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Roadside Bomb Kills Two U.S. Soldiers

Roadside Bomb Kills Two U.S. Soldiers

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BAGHDAD, Iraq (AP) -- A roadside bomb exploded near a U.S. military convoy Monday, killing two American soldiers and an Iraqi translator, the military said. U.S. troops overnight arrested a former Iraqi intelligence officer suspected of directing anti-American attacks and raided a Baghdad mosque.

L. Paul Bremer, the U.S. administrator of Iraq, told NBC's "Today" show that "there's been a suggestion of high terror threats" in Iraq in the last weeks unrelated to Saddam Hussein's capture on Dec. 13.

Two other soldiers from the 1st Armored Division were wounded in the attack at about 11:45 a.m. in Baghdad. The soldiers' names were being withheld pending notification of next of kin.

Three American soldiers have now been killed in combat in the past week, raising the toll to 317 soldiers killed in combat since military operations began in March.

Also Monday, Polish President Aleksander Kwasniewski paid an unannounced visit to the headquarters of Polish-led peacekeepers in Iraq, the PAP news agency reported.

Kwasniewski, accompanied by Defense Minister Jerzy Szmajdzinski and presidential defense aide Marek Siwiec, landed at the Camp Babylon Base on Monday afternoon, the Polish news agency said.

On Sunday night, U.S. troops detained ex-army Gen. Mumtaz al-Taji at a house in Baqouba, about 30 miles north of Baghdad.

"Tonight, we were on a mission to capture a former Iraqi intelligence service general who we believe is recruiting former military members of the Iraqi army to conduct attacks against U.S. forces," Maj. Paul Owen of the 588th Engineer Battalion told Associated Press Television News.

"He runs a very active cell in our sector, and hopefully, what we have done tonight is to stall some of his efforts," Owen said.

More than 30 soldiers took part in the raid, in which a rifle, pistol and ammunition were seized.

Al-Taji is not on the U.S. list of the 55 most wanted Iraqis. Thirteen fugitives from that list remain at large.

Bremer said information gleaned from Saddam's capture has led to the arrests of insurgents like the ex-general.

"We have been arresting quite a number of his cronies and colleagues, including one last night," Bremer said. "We are getting some very useful opportunities in the last week or 10 days now to try to wrap up the leaders of the troops that are attacking our soldiers."

Saddam, however, "has not been particularly cooperative," Bremer said. " But we have been able to exploit some of the information and materials we have uncovered in the course of the last week in this battle to see down these insurgents."

Saddam was arrested near his hometown of Tikrit, and the U.S. military has said soldiers also seized a briefcase containing documents that shed light on the anti-U.S. insurgency. The CIA is interrogating him in Iraq; Iraqi officials say the former dictator is in the Baghdad area.

In southern Baghdad on Sunday, soldiers backed by helicopter gunships surrounded the Atika mosque, ordered everyone out and searched it until early Monday, a worker at the mosque told APTN.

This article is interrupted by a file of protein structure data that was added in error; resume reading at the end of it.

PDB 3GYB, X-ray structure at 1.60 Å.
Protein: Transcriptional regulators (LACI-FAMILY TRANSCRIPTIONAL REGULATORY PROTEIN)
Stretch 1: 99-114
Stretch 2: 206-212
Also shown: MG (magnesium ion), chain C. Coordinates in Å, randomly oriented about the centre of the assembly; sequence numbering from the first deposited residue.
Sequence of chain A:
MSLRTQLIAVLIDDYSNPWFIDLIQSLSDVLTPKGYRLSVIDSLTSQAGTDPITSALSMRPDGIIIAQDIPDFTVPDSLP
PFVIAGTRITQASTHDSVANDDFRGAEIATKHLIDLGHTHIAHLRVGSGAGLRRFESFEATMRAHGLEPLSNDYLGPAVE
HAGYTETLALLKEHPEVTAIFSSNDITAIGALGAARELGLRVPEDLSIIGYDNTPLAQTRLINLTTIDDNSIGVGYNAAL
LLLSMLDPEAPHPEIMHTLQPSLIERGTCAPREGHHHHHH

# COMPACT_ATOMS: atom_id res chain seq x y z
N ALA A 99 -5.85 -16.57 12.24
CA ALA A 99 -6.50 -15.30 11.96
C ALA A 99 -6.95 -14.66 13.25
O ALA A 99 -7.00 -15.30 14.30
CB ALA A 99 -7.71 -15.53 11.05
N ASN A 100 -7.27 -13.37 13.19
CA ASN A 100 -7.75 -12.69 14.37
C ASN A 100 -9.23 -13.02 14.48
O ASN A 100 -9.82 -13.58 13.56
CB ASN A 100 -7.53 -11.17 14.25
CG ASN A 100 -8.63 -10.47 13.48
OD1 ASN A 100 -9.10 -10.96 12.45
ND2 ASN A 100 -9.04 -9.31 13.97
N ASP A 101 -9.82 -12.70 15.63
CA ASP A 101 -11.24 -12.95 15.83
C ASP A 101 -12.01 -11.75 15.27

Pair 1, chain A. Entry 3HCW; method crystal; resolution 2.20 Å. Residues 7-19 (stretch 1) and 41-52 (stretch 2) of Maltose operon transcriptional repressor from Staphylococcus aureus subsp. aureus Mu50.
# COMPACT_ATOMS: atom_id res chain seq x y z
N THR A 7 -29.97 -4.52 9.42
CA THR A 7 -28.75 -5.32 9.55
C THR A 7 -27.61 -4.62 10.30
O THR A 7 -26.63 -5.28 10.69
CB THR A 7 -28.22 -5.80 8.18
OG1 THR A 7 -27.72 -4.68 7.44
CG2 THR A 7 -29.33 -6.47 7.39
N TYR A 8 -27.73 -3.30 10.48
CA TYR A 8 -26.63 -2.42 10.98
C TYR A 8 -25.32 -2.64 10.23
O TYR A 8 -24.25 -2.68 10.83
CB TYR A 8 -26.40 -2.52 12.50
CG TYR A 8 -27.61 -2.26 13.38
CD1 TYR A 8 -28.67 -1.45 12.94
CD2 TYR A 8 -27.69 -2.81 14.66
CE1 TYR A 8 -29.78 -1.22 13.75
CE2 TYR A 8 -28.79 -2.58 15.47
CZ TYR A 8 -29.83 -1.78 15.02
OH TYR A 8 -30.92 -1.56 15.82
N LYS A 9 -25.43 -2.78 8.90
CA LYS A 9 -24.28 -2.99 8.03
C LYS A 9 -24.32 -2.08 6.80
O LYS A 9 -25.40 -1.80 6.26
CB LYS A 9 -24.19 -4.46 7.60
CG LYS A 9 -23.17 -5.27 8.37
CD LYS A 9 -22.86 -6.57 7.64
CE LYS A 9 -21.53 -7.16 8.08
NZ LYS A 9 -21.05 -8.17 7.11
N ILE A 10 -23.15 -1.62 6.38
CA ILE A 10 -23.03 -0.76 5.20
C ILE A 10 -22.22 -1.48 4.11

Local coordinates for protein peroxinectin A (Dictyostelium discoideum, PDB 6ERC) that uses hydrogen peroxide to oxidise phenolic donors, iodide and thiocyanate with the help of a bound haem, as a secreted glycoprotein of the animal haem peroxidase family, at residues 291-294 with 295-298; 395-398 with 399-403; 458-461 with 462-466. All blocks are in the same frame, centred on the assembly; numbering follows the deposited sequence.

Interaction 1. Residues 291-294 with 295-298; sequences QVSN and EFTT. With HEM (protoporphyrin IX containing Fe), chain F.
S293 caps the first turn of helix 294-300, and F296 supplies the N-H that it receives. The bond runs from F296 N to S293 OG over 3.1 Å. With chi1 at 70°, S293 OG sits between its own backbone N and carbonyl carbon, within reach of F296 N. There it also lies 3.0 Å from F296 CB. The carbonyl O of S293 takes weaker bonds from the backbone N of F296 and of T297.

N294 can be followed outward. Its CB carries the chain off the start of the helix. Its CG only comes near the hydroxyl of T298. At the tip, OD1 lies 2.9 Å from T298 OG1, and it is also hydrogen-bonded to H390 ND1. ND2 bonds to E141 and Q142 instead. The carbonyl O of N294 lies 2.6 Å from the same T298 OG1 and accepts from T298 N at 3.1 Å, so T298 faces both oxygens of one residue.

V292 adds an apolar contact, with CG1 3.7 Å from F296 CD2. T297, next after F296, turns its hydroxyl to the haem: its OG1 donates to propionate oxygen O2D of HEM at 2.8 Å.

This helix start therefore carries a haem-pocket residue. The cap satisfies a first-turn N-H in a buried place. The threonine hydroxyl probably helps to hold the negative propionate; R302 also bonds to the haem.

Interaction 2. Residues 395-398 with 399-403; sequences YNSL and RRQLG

He said troops used a blowtorch to break through a metal door into a secure area where they found one assault rifle. The mosque is used by Muslims of the Sunni tradition, a minority that dominated Iraq under Saddam, a Sunni.

In other towns, troops in tanks, Humvees and Bradley armored vehicles imposed curfews and roadblocks and went house to house, smashing through doors in the search for guerrillas and weapons.

Among targeted towns are Fallujah, a center of resistance west of Baghdad; Samarra, 75 miles north of Baghdad; Jalulah, northwest of the capital; and Rawah near the western border with Syria, where troops dubbed the raids "Operation Santa Claws."

In Samarra, a 70-year-old man died when U.S. troops put a bag over his head and prepared to detain him Sunday night, Iraqis said. Neighbors said Mehdi al-Jamal died of a heart attack.

One person was killed during an airborne raid Sunday in Jalulah, on the house of a sheik suspected of directing local resistance, said spokeswoman Maj. Josslyn Aberle of the 4th Infantry Division.

A 60-year-old woman was killed Sunday when soldiers blasted open the reinforced steel door of her home, said Lt. Col. Henry Kievenaar, who was directing the Army's 3rd Armored Cavalry Regiment in raids in Rawah.

In Baghdad, the military put out flyers threatening to jail people who sell gasoline on the black market. The flyers cited new laws providing for confiscation of the goods, fines of double the value of the goods and jail sentences of three to 10 years.

Iraq is suffering severe fuel shortages caused by distribution problems, dilapidated equipment and sabotage by insurgents targeting the oil infrastructure in an apparent attempt to undermine the U.S.-led occupation.

In northeast Iraq on Monday, thousands of Kurds rallied in Kirkuk to demand that the oil-rich city be made part of an autonomous territory for Kurds, a Sunni Muslim minority who comprise 20 percent of Iraq's population of 25 million.

Kurds in Halabja, on the eastern border with Iran, held a similar rally and demanded that Saddam be sentenced to death for his crimes against them. In 1988, Iraqi armed forces attacked the town with lethal gas, killing thousands of civilians.

(Copyright 2003 by The Associated Press. All Rights Reserved.)

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